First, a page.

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                    • Not to mention, who cares how old the airframe was? It sure sounds like this failure initiated in a fan blade (i.e. part of the engine) and engines are changed out all the time - so how old was the engine? And even within engines, individual fan blades are replaced all the time - so how old was this particular fan blade?

                      It certainly wasn't from 1995!
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                      • Yeah, this is definitely a case of an airline bowing to sensationalist media pressure.

                        Engines can be significantly younger than an airframe and even older airframes are still flying cargo around every day. My company has 747s flying that are older than that 777.
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                        I spell Failure with UAF

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                        But let's be real...There are 40 some other teams and only two alaskan teams...the day one of us wins something big will be the day I transfer to UAA
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                        Best sign by a visting Seawolf fan Friday went to a young man who held up a piece of white poster board that read: "YOU CAN'T SPELL FAILURE WITHOUT UAF."

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                        • Originally posted by LynahFan View Post
                          Not to mention, who cares how old the airframe was? It sure sounds like this failure initiated in a fan blade (i.e. part of the engine) and engines are changed out all the time - so how old was the engine? And even within engines, individual fan blades are replaced all the time - so how old was this particular fan blade?

                          It certainly wasn't from 1995!


                          I have a dumb question. Do they (well, you) keep redesigning engines for old airframes, or do they (you) keep building new engines of the same old design for them because they were designed as a package deal?

                          Are engines R&D or O&M?
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                          • Originally posted by Kepler View Post



                            I have a dumb question. Do they (well, you) keep redesigning engines for old airframes, or do they (you) keep building new engines of the same type for them because they were designed as a package deal?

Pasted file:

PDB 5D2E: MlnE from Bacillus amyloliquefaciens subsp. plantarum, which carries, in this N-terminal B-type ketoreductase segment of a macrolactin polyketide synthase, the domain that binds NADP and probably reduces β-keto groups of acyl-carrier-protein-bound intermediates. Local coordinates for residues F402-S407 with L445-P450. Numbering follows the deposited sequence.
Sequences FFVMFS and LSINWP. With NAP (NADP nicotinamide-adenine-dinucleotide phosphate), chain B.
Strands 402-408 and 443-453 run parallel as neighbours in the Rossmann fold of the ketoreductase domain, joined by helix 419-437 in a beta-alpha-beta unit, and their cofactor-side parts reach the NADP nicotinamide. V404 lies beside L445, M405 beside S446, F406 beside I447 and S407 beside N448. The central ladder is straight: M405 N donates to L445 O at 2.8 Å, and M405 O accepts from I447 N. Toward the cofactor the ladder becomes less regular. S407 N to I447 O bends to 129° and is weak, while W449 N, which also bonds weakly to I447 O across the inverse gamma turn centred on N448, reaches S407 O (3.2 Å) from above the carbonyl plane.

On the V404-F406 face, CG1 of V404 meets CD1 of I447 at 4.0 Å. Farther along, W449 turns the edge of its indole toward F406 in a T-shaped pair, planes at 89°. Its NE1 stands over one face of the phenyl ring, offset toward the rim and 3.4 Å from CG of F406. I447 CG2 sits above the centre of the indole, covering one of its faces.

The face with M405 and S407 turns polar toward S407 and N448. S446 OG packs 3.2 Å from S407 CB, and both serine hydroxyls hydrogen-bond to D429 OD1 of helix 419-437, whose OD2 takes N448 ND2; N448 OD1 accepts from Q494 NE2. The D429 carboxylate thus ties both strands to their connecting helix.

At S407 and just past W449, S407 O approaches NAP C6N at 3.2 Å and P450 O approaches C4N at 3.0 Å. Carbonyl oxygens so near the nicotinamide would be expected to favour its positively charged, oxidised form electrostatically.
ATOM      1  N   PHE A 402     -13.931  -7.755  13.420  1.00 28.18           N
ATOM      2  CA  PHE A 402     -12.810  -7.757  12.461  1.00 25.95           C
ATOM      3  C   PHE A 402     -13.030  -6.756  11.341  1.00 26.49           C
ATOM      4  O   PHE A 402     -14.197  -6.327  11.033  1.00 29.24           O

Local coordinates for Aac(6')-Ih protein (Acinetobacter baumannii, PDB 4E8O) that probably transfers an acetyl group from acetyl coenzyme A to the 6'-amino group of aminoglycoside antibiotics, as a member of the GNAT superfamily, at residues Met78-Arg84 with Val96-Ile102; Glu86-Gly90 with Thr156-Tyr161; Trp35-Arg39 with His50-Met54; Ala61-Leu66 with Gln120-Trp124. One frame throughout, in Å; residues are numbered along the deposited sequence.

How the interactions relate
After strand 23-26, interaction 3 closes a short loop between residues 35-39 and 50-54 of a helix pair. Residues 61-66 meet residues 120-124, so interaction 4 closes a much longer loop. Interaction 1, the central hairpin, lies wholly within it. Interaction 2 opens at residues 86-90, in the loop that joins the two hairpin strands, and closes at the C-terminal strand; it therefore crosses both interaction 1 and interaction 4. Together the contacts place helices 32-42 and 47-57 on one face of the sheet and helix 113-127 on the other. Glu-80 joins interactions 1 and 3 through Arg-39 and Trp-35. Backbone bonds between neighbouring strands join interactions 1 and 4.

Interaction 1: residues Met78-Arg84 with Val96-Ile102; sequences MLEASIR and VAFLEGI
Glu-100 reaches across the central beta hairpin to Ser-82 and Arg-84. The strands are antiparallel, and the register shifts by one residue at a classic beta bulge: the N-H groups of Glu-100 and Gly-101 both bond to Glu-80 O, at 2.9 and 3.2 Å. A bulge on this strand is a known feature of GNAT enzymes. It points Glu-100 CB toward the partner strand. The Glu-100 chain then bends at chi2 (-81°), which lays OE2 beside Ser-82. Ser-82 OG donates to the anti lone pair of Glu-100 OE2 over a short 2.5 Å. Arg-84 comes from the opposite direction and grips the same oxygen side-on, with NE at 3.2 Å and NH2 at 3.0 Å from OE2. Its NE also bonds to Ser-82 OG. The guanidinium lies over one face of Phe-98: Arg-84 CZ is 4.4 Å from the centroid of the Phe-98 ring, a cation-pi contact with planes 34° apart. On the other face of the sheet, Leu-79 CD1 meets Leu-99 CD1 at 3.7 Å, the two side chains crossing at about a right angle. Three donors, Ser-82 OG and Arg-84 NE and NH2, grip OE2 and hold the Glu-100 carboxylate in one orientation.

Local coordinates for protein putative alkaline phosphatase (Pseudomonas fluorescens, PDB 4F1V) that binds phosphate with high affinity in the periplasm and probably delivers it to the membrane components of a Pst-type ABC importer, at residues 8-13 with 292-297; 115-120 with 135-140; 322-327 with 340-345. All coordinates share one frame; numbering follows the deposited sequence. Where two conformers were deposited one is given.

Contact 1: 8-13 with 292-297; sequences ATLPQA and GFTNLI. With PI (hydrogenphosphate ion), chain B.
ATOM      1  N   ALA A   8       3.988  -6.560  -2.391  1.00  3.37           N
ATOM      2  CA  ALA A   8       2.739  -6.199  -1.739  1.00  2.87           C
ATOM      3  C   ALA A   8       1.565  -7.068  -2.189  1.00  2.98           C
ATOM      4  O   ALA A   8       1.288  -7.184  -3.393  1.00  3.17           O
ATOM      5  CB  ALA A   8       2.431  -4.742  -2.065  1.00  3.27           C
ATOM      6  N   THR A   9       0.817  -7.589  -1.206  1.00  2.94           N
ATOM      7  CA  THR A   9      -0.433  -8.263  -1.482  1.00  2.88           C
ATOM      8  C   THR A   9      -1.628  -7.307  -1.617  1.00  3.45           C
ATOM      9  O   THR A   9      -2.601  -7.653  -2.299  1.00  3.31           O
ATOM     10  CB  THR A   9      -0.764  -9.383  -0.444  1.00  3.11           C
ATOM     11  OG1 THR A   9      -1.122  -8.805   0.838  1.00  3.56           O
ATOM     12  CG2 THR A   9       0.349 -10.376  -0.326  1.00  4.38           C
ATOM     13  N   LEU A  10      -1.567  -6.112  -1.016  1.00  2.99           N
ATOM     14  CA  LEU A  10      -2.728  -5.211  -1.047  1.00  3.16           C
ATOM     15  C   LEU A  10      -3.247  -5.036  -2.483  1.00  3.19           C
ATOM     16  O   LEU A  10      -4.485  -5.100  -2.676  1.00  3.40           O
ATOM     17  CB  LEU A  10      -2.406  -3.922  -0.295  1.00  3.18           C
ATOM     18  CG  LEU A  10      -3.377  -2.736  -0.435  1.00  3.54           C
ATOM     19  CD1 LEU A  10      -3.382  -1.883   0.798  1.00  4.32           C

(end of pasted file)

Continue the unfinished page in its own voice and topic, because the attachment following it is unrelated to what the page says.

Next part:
Are engines R&D or O&M?
                            It’s a combination of all three AFAIK. New engines of the same type built by the same manufacturer, engines that have been rebuilt and refurbished, and new designs put on older airframes to comply with new regulations for things such as noise.

                            Engines definitely wear out faster than airframes and they’re more susceptible to damage from things like bird strikes and FOD.
                            U-A-A!!!Go!Go!GreenandGold!
                            Applejack Tells You How UAA Is Doing...
                            I spell Failure with UAF

                            Originally posted by UAFIceAngel
                            But let's be real...There are 40 some other teams and only two alaskan teams...the day one of us wins something big will be the day I transfer to UAA
                            Originally posted by Doyle Woody
                            Best sign by a visting Seawolf fan Friday went to a young man who held up a piece of white poster board that read: "YOU CAN'T SPELL FAILURE WITHOUT UAF."

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                            • Originally posted by Jimjamesak View Post
                              It’s a combination of all three AFAIK. New engines of the same type built by the same manufacturer, engines that have been rebuilt and refurbished, and new designs put on older airframes to comply with new regulations for things such as noise.

                              Engines definitely wear out faster than airframes and they’re more susceptible to damage from things like bird strikes and FOD.